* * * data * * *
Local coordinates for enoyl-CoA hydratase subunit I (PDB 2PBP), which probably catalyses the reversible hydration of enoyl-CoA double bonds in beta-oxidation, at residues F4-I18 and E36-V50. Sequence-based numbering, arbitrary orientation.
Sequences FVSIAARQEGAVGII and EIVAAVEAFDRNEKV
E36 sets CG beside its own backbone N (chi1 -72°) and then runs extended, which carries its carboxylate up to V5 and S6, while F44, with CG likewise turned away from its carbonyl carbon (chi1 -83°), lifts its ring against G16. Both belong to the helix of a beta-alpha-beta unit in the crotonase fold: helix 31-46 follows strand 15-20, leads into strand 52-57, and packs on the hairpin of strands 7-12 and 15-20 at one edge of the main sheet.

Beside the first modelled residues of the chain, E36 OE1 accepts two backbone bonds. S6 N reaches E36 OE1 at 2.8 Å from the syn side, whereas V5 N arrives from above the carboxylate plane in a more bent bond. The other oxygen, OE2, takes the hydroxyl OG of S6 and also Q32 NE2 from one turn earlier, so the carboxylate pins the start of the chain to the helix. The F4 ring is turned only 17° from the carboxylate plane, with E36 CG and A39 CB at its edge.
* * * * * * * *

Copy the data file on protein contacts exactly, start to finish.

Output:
Local coordinates for enoyl-CoA hydratase subunit I (PDB 2PBP), which probably catalyses the reversible hydration of enoyl-CoA double bonds in beta-oxidation, at residues F4-I18 and E36-V50. Sequence-based numbering, arbitrary orientation.
Sequences FVSIAARQEGAVGII and EIVAAVEAFDRNEKV
E36 sets CG beside its own backbone N (chi1 -72°) and then runs extended, which carries its carboxylate up to V5 and S6, while F44, with CG likewise turned away from its carbonyl carbon (chi1 -83°), lifts its ring against G16. Both belong to the helix of a beta-alpha-beta unit in the crotonase fold: helix 31-46 follows strand 15-20, leads into strand 52-57, and packs on the hairpin of strands 7-12 and 15-20 at one edge of the main sheet.

Beside the first modelled residues of the chain, E36 OE1 accepts two backbone bonds. S6 N reaches E36 OE1 at 2.8 Å from the syn side, whereas V5 N arrives from above the carboxylate plane in a more bent bond. The other oxygen, OE2, takes the hydroxyl OG of S6 and also Q32 NE2 from one turn earlier, so the carboxylate pins the start of the chain to the helix. The F4 ring is turned only 17° from the carboxylate plane, with E36 CG and A39 CB at its edge.